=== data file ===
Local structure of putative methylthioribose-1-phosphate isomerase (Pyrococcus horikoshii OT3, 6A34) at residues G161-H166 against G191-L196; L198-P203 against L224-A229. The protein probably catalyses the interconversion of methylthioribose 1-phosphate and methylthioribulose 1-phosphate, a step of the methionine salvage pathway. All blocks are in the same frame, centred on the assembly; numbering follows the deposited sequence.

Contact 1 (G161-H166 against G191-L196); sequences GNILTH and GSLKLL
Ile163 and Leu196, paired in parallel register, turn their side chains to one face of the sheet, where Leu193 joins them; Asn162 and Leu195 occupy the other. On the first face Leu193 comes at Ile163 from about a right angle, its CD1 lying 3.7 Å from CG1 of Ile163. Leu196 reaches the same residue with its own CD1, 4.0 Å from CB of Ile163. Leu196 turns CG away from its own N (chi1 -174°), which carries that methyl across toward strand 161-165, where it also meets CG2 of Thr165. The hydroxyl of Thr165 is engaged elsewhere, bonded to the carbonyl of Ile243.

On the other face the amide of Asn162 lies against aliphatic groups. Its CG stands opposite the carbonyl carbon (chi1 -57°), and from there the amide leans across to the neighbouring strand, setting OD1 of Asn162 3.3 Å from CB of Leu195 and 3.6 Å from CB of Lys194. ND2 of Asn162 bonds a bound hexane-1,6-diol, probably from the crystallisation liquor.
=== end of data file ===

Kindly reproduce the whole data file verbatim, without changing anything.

Local structure of putative methylthioribose-1-phosphate isomerase (Pyrococcus horikoshii OT3, 6A34) at residues G161-H166 against G191-L196; L198-P203 against L224-A229. The protein probably catalyses the interconversion of methylthioribose 1-phosphate and methylthioribulose 1-phosphate, a step of the methionine salvage pathway. All blocks are in the same frame, centred on the assembly; numbering follows the deposited sequence.

Contact 1 (G161-H166 against G191-L196); sequences GNILTH and GSLKLL
Ile163 and Leu196, paired in parallel register, turn their side chains to one face of the sheet, where Leu193 joins them; Asn162 and Leu195 occupy the other. On the first face Leu193 comes at Ile163 from about a right angle, its CD1 lying 3.7 Å from CG1 of Ile163. Leu196 reaches the same residue with its own CD1, 4.0 Å from CB of Ile163. Leu196 turns CG away from its own N (chi1 -174°), which carries that methyl across toward strand 161-165, where it also meets CG2 of Thr165. The hydroxyl of Thr165 is engaged elsewhere, bonded to the carbonyl of Ile243.

On the other face the amide of Asn162 lies against aliphatic groups. Its CG stands opposite the carbonyl carbon (chi1 -57°), and from there the amide leans across to the neighbouring strand, setting OD1 of Asn162 3.3 Å from CB of Leu195 and 3.6 Å from CB of Lys194. ND2 of Asn162 bonds a bound hexane-1,6-diol, probably from the crystallisation liquor.